Now in its third run, Business Analysis is a key text for anyone eager to use their LIS qualification outside of the traditional library setting. Placing the reader squarely in the IT world, Business Analysis discusses the historical context, development, and future of the discipline, whilst providing the reader with professional techniques, process models and skills frameworks. The text serves as a handbook for those developing information systems to fulfil business operations, whilst also providing a very balanced and valid introduction to the relatively new discipline of business analysis. Filling the gap (read, gigantic fissure) between business needs and business change solutions, the role and skillset of a business analyst has too often been overlooked, often due to the lack of a standard definition across industries. However, this BCS published text standardises and validates the experience and knowledge base of this specialist profession.
Not only for the Business Analyst, I would recommend this book to anyone undergoing change, or looking to instigate change in their workplace.
Paul, D., Cadle, J., and Yeates, D. (2014). Business Analysis, 3rd edition. Swindon, BCS Learning & Development Ltd.
A sequel to Information Literacy meets Library 2.0, Information Literacy beyond Library 2.0 is in my opinion, a must read for all information professionals. Exploring the shift of the information environment triggered by social and mobile channels, the contributors within this text explore the impact of technology trends on information as well as digital consumption and literacy, whilst sharing case studies to demonstrate trends and suggest theories. Questions are asked, new ways-of-working and theoretical frameworks are introduced, all in an effort to respond to the ‘new’ information literacy.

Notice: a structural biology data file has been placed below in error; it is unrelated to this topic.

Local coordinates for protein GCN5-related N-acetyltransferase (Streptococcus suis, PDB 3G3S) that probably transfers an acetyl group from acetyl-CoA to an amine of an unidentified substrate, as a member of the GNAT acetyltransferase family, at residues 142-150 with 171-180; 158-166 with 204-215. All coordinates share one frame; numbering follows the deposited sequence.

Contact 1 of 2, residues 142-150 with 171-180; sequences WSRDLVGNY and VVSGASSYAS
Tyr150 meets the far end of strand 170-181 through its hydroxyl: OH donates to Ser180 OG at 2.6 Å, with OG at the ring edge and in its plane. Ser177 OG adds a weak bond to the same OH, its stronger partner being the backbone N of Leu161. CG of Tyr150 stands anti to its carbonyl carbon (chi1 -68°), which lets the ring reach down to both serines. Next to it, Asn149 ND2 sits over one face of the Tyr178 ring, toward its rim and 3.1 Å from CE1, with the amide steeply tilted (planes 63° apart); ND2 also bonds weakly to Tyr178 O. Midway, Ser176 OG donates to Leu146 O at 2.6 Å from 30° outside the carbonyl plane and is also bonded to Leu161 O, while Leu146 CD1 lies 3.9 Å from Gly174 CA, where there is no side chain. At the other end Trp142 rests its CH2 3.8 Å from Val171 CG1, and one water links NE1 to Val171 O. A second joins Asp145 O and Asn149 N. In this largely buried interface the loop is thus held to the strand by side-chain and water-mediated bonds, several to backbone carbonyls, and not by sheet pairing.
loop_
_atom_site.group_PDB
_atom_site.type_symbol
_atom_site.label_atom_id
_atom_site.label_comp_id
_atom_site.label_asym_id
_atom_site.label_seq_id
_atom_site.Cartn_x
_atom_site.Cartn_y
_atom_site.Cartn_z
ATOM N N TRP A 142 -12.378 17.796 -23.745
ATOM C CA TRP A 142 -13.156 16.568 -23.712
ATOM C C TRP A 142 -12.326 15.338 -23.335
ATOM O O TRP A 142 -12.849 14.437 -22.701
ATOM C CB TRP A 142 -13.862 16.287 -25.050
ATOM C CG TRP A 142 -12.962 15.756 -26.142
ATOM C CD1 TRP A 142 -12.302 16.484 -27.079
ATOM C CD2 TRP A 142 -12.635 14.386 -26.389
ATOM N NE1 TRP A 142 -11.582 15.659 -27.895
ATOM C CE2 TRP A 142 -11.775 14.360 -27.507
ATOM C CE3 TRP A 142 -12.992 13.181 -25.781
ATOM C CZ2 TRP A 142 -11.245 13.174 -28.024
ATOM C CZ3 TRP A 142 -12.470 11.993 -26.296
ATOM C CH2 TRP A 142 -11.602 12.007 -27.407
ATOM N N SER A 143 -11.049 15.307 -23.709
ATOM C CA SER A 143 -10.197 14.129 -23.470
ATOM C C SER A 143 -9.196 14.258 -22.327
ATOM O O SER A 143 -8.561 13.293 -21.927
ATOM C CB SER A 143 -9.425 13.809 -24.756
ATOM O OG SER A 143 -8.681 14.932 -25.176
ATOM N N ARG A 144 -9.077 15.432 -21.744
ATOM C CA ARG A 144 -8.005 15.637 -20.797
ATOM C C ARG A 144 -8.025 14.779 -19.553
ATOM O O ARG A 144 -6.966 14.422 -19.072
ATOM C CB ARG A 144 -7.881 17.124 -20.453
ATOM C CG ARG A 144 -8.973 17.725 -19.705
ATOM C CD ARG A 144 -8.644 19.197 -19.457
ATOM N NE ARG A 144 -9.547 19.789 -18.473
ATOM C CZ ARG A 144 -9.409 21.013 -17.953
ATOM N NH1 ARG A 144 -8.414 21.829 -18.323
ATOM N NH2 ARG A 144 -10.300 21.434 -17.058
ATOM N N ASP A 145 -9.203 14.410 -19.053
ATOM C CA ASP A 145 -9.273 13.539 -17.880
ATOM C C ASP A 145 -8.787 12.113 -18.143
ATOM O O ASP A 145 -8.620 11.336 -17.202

Key case studies include: Using games as treatments and creative triggers: a promising strategy for information literacy, written by Susan Boyle; and Informed cyberlearning: a case study, by Hilary Hughes.
Godwin, P and Parker, J. (2012). Information Literacy Beyond Library 2.0. London: Facet Publishing.
Vanda Broughton’s book Essential Thesaurus Construction is a great introduction to the thesaurus. Gleaning material from the MA in Information and Library Studies course that Broughton teaches at University College London, the volume provides an insight into the principles and practice of thesaurus construction, as well as providing broader application principles for vocabulary and retrieval tools.
Outlining the difference between a thesaurus used in information work, and a thesaurus providing synonyms and antonyms, Broughton provides a basic manual in indexing tools for both LIS students and practitioners alike. Highlights include: classification schemes; special thesauri; building and maintaining a thesaurus – structures, hierarchy and software.
Broughton, V. (2006). Essential Thesaurus Construction. London: Facet Publishing.
This book comes with the offer of a million dollars. Well, sort of. Each chapter of Marcus Du Sautoy’s book reveals a mathematical mystery. Mathematical mysteries, all of which come with a cash prize from Mr. Landon Clay when solved. Du Sautoy discusses the real-life application of mathematics throughout, relating big mathematical themes back to every-day interests: sports, Google, pomegranates and tossing coins.
The book functions as both a very accessible piece of nonfiction for the generalist reader, and also a reference guide to dig deeper into the themes and ideas presented in the text. The book is littered with interjections: web addresses, QR codes, apps, games, videos, Continuing Education courses, working as a wonderful guide, engaging with the world of mathematics outside of the book itself.
Du Sautoy’s book is wonderfully approachable for the uninitiated, applying textbook mathematics to science, technology, the economy – the future of our planet even. A valuable companion to students and general-readers alike.
Du Sautoy, M. (2010). The Number Mysteries:A Mathematical Odyssey Through Everyday LIfe. London: 4th Estate.